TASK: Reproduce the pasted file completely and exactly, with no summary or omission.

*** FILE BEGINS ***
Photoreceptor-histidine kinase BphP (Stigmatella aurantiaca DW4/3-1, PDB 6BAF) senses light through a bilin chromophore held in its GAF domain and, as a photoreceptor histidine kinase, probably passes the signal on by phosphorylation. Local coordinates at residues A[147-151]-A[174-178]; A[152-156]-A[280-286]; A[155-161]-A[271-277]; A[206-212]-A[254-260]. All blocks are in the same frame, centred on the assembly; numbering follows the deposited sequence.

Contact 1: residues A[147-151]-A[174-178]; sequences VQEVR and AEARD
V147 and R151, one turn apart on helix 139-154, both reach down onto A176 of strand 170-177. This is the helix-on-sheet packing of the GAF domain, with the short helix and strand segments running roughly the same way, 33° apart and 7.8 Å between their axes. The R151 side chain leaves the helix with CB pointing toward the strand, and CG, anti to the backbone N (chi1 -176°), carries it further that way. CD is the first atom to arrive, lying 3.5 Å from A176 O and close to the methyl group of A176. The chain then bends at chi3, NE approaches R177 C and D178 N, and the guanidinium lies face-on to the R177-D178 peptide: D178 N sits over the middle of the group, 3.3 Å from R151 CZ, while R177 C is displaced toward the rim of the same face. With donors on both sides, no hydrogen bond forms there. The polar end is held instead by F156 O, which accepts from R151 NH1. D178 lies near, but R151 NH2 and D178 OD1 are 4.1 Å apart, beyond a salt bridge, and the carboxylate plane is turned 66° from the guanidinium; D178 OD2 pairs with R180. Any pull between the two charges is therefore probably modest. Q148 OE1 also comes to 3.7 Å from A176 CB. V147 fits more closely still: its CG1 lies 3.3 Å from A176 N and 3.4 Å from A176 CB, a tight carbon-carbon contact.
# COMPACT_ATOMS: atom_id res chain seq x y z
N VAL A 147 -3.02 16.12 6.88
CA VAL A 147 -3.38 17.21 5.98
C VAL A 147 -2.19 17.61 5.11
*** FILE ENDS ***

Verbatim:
Photoreceptor-histidine kinase BphP (Stigmatella aurantiaca DW4/3-1, PDB 6BAF) senses light through a bilin chromophore held in its GAF domain and, as a photoreceptor histidine kinase, probably passes the signal on by phosphorylation. Local coordinates at residues A[147-151]-A[174-178]; A[152-156]-A[280-286]; A[155-161]-A[271-277]; A[206-212]-A[254-260]. All blocks are in the same frame, centred on the assembly; numbering follows the deposited sequence.

Contact 1: residues A[147-151]-A[174-178]; sequences VQEVR and AEARD
V147 and R151, one turn apart on helix 139-154, both reach down onto A176 of strand 170-177. This is the helix-on-sheet packing of the GAF domain, with the short helix and strand segments running roughly the same way, 33° apart and 7.8 Å between their axes. The R151 side chain leaves the helix with CB pointing toward the strand, and CG, anti to the backbone N (chi1 -176°), carries it further that way. CD is the first atom to arrive, lying 3.5 Å from A176 O and close to the methyl group of A176. The chain then bends at chi3, NE approaches R177 C and D178 N, and the guanidinium lies face-on to the R177-D178 peptide: D178 N sits over the middle of the group, 3.3 Å from R151 CZ, while R177 C is displaced toward the rim of the same face. With donors on both sides, no hydrogen bond forms there. The polar end is held instead by F156 O, which accepts from R151 NH1. D178 lies near, but R151 NH2 and D178 OD1 are 4.1 Å apart, beyond a salt bridge, and the carboxylate plane is turned 66° from the guanidinium; D178 OD2 pairs with R180. Any pull between the two charges is therefore probably modest. Q148 OE1 also comes to 3.7 Å from A176 CB. V147 fits more closely still: its CG1 lies 3.3 Å from A176 N and 3.4 Å from A176 CB, a tight carbon-carbon contact.
# COMPACT_ATOMS: atom_id res chain seq x y z
N VAL A 147 -3.02 16.12 6.88
CA VAL A 147 -3.38 17.21 5.98
C VAL A 147 -2.19 17.61 5.11